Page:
With these findings and other similar reports, it’s evident that much work needs to be done to ensure that people with disabilities, including LGBT people with disabilities, have full and equal accessibility within every realm of society. Unfortunately during Pride Month, when inclusion is revered with the utmost of importance, people with disabilities are often still left out – physically and figuratively – of sexual and gender diversity. You see, per the ‘invisibility’ notation above, MAP cites that in LGBT spaces, services and facilities may not be inclusive or accessible, including having accessible buildings or restrooms, ASL interpretation and/or CART captioning for deaf or hard of hearing people, and more.
In fact, many advocates are vocalizing that the LGBTQ community isn’t totally unified within its own community. Earlier this month LGBTQIA+ race and ethnicity psychotherapist Zayna Ratty stated in a HelloGiggles article: “Discrimination within the community is also as big as it is outside; just because you’re part of a marginalized community doesn't mean you are free from discrimination within it.” She continued, “Pride should be somewhere where everybody can feel safe. The only way forward is for people to admit there’s a problem.”
But organizers of some Pride Month events haven’t recognized this or prioritized accessibility. For instance, some gatherings failed to provide accessibility routes, adequate wheelchair spectator space, handicapped toilets and other necessary concerns. Here’s the bottom-line: The fundamental intent of Pride Month is for everyone to proudly celebrate their body, gender, sexuality and physical appearances – all the differences and similarities. Perhaps we should all work together to ensure that everyone encompasses, well, actually everyone, including LGBTQ+ individuals with disabilities.
Goldberg alludes that she's witnessed positive steps in recent years. “There is continued visibility of LGBTQ people with disabilities within LGBTQ communities and disability communities. This visibility is critical to driving not only policy advances but also increasing understanding about the challenges LGBTQ people with disabilities experience,” she says.
LGBTQ advocates remain focused on advancing the Equality Act through the Senate, as it passed the House earlier this year, Goldberg says; adding that President Biden has said he would sign it. According to Goldberg, this bill is critically important to ensure that LGBTQ people with disabilities are explicitly protected under federal civil rights laws both as people with disabilities and as LGBTQ people in key areas of life including employment, housing, in public places, health care and beyond. MAP’s recent report, “Why We All Need the Equality Act Now,” outlines this information.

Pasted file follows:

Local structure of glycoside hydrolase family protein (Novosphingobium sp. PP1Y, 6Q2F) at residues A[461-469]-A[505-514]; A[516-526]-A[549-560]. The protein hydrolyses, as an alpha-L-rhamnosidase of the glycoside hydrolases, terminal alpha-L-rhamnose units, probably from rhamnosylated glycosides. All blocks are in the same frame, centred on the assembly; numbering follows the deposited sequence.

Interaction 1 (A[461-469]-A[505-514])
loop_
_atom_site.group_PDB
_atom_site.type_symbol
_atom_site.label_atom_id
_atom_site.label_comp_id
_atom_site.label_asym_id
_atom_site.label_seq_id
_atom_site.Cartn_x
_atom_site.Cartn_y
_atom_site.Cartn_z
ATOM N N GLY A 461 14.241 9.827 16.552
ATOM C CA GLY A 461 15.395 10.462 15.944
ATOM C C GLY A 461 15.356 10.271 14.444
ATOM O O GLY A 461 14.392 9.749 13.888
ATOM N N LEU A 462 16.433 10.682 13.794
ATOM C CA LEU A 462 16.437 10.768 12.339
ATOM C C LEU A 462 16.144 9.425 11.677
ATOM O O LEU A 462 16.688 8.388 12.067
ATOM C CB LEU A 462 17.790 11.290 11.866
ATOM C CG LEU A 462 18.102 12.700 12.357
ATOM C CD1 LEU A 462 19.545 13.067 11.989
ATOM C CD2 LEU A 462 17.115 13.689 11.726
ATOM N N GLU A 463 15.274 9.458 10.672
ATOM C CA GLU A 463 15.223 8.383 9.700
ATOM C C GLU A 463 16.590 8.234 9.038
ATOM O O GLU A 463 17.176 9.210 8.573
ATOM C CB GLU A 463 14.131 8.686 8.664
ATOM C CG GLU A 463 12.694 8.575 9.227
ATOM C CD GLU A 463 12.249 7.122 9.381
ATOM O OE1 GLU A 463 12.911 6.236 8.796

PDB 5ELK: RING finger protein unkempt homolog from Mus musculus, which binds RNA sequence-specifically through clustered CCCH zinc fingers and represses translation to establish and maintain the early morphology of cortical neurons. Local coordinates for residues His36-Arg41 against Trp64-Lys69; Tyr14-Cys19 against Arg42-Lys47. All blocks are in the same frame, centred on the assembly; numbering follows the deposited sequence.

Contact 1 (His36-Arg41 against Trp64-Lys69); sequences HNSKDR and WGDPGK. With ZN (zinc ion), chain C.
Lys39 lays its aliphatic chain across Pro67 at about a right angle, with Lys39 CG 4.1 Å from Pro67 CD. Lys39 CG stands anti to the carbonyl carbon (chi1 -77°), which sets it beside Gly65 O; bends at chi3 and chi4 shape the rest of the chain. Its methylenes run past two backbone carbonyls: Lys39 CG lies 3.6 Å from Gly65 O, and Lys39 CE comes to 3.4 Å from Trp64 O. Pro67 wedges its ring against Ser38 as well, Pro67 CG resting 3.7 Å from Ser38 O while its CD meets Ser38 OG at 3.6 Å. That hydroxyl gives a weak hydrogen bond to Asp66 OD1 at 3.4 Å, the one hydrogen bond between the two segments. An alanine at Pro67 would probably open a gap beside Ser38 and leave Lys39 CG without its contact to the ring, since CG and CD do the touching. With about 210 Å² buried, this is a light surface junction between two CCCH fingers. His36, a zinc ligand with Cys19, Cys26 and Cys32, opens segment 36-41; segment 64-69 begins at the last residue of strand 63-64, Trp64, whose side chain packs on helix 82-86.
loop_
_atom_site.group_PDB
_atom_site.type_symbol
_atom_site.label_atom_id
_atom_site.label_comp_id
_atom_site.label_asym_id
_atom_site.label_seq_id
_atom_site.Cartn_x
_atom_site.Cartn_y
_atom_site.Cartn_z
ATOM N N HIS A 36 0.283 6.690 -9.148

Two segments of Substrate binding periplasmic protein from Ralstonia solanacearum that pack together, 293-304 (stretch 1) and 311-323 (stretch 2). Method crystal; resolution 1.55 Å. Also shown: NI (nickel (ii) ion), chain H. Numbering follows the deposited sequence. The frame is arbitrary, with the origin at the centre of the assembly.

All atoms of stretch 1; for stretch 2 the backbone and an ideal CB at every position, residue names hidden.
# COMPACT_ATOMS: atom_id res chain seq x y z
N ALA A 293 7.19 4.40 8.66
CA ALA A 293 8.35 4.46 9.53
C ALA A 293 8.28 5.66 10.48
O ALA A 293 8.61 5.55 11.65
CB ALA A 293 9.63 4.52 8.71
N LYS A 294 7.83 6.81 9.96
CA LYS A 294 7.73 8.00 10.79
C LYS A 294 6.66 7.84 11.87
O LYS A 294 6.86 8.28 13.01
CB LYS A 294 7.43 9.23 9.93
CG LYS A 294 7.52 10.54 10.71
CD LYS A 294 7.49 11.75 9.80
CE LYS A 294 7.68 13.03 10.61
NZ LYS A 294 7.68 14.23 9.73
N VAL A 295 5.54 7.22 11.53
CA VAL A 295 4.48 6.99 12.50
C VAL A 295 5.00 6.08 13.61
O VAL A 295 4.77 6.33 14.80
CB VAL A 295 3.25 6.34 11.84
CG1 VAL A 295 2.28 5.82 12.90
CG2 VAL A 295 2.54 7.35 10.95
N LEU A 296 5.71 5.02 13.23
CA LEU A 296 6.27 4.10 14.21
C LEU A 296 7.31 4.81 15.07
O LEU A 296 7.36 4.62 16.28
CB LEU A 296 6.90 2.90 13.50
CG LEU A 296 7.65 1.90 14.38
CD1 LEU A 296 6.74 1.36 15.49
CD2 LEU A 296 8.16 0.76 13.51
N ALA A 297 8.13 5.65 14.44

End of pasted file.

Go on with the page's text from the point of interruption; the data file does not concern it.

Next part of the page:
Goldberg further explains, “The Equality Act remains a key legislative priority to update our civil rights laws to explicitly prohibit discrimination based on sexual orientation and gender identity, including in federally funded programs, which many people with disabilities utilize. That said, the Biden Administration has made clear that its various agencies are investigating and enforcing federal laws that prohibit discrimination based on sex, which the U.S. Supreme Court has held are inclusive of LGBTQ people. This includes, importantly for LGBTQ people with disabilities, the Office of Civil Rights in the Department of Health and Human Services.” [See the MAP’s report on the Equality Act for more information about this.]
If you're participating in this month's Pride festivities, we hope you have an enjoyable and inclusive experience. And although Pride Month is about to wrap at the end of June, the effort to understand and support LGBTQ+ people with disabilities should be continuous.
This article include facts, in addition to opinions of the author.
Nancy DeVault is an award-winning writer/editor contributing to local and national publications. Her storytelling spans a wide range of topics, including charity, disability, food, health, lifestyle, parenting, relationships and travel. Married with two kiddos, Nancy describes herself as a lover of the outdoors, fitness, news, traveling and binge reading magazines while sipping coffee.